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Part 2 – Black History Month: Military History-Making Benjamin Davis Family

About a decade before President Harry Truman wrote Executive Order (9981) in 1948, which allowed more than a million soldiers of color to enroll in the military, Benjamin Oliver Davis Jr. had already survived four years of social isolation at West Point, lived in a dorm room for four years without a roommate, and was already making military history.
Davis was ahead of his time, in other words.

He was the son of Benjamin O. Davis Sr., the first African-American Army general, who died at age 93, on Nov. 26, 1970, at Great Lakes Naval Hospital in Chicago. The father is buried at Arlington National Cemetery. The son, who would become the first African-American general in the U.S. Air Force and command the Tuskegee Airmen, died on July 4, 2002 at age 89. Davis Jr. is also buried at Arlington National Cemetery, according to news reports.

Like the father, the son spent his life breaking color barriers and shattering racial myths as the commander of the pioneering Tuskegee Airmen. After Davis Jr. graduated in 1936 from West Point, (he ranked No. 35 out of a class of 278), and became the fourth African-American West Point grad, he was assigned in March 1942 to the first training class at Tuskegee Army Air Field. Davis Jr. was one of the first soldiers of color to complete the flying course. About four months later, in July, he was promoted to lieutenant colonel, and named commander of the 99th Pursuit Squadron. He earned his wings in 1942.

Davis Jr. spent his life soaring above mean-spirited challenges, or that is what President Bill Clinton said about 56 years later, in a ceremony that honored Davis Jr. and other Tuskegee Airmen at a White House ceremony in December 1998.

“For four years, fellow cadets refused to speak to him, hoping to drive him out,” Clinton said, during the ceremony that awarded Davis Jr. his fourth star and advanced him to full general, in 1998.

“What they didn’t realize,” Clinton added, is Davis Jr. believed he “was stubborn enough to put up with the treatment to reach the goal (he) had come to attain.” Clinton looked into the audience at the White House and described Davis Jr., as a “hero in war, a leader in peace, a pioneer for freedom, opportunity, and basic human dignity. He earned this honor a long time ago.”

Clinton added, “When the doors were shut on him, he knocked again and again until finally they opened, until his sheer excellence and determination made it impossible to keep them closed. Once the doors were open, he made sure they stayed open for others to follow. Some who followed are in this audience today.”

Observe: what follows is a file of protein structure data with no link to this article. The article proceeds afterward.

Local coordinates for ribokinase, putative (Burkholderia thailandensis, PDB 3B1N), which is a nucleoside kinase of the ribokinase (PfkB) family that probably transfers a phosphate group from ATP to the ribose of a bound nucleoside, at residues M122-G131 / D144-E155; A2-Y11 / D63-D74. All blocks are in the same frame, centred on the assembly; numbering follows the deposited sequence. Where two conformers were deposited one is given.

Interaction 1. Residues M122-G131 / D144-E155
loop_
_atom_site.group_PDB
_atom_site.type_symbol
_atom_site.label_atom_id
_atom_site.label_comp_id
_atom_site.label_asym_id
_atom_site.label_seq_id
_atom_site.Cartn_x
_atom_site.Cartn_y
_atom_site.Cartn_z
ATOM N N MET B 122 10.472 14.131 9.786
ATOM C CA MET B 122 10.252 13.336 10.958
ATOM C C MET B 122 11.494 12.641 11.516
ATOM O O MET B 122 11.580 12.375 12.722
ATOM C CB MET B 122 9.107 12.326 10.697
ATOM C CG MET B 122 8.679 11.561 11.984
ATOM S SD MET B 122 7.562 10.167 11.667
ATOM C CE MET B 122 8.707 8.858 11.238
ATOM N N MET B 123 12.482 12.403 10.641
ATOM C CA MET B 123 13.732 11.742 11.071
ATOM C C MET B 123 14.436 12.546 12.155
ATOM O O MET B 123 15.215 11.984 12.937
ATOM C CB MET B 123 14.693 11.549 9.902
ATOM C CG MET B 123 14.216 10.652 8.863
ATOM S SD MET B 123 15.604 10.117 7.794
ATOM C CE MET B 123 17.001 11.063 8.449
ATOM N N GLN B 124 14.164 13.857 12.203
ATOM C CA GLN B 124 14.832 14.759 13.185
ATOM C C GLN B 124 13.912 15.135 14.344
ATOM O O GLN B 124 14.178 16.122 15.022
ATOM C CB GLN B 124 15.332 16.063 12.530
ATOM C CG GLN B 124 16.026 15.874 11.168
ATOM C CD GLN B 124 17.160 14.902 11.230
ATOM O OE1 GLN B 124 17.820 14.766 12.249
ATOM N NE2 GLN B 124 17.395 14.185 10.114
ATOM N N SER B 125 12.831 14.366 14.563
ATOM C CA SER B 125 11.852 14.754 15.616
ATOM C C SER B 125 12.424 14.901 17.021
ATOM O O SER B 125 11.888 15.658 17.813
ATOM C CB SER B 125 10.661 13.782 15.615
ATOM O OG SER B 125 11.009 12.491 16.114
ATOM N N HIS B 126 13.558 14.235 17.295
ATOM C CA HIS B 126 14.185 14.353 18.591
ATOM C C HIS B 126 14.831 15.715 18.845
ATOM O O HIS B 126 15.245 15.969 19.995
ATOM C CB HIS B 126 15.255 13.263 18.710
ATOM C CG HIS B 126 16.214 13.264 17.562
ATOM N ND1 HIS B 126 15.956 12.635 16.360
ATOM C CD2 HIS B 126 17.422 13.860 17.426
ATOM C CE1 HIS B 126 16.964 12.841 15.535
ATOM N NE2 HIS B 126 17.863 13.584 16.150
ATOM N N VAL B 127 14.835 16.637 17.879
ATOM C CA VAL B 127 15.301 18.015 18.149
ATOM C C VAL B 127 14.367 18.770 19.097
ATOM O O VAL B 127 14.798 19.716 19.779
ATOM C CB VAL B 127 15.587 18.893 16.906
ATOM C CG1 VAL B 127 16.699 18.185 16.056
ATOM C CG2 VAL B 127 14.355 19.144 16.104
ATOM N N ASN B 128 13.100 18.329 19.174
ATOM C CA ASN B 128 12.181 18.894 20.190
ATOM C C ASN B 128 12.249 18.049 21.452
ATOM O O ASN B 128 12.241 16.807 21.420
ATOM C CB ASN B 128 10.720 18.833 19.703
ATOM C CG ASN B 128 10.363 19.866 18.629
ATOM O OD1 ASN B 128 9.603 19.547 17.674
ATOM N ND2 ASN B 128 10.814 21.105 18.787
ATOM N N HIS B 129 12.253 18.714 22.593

Davis Jr. continued to hold the standard high. After he finished West Point, he was assigned to the first training class at Tuskegee Army Air Field, and in March 1942 he was one of five African-American officers to complete the flying course. In July, he was promoted to lieutenant colonel and soon named commander of the 99th Pursuit Squadron.

Davis Jr. also worked with Truman after he wrote his ground-breaking Executive Order in July 1948. Specifically, Davis Jr. helped draft an Air Force blueprint on integration that went into effect the following year. Although Truman’s historic Executive Order was written about 12 years after Davis enrolled in the Naval Academy and was commissioned as a second lieutenant in 1936, which was the year, the Army had a grand total of two line officers of color – Benjamin O. Davis Sr. and Benjamin O. Davis Jr. The point is Davis Jr. tirelessly set the pace.

For example, he went to North Africa in the spring of 1943, worked as a U.S. pilot, and returned to the United States in September to command the 332nd Fighter Group, a largely African-American unit that was preparing to go overseas.

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He never stopped soaring above clear racial challenges. For example, the top brass of the Army Air Forces recommended to the Army chief of staff, Gen. George Marshall, that the 99th be removed from tactical operations because it had performed poorly.

“The Negro type has not the proper reflexes to make a first-class fighter pilot,’’ one Army Air Forces officer maintained.

Soon questions about the African-American squadron sputtered and nosedived in late January 1944, when Tuskegee Airmen pilots downed 12 German fighter planes in two days over the Anzio beachhead in Italy.

Clearly, racial inequality was raw and hard to overlook when Davis Jr. was born on Dec. 18, 1912, in Washington, D. C. But he had a habit of rising above it.

Records show Davis Jr. flew 60 missions and received the Silver Star. He retired as deputy commander in chief of U.S. Strike Command in 1970. The Smithsonian Institute published his autobiography in 1991.

By Rosaland Tyler
Associate Editor

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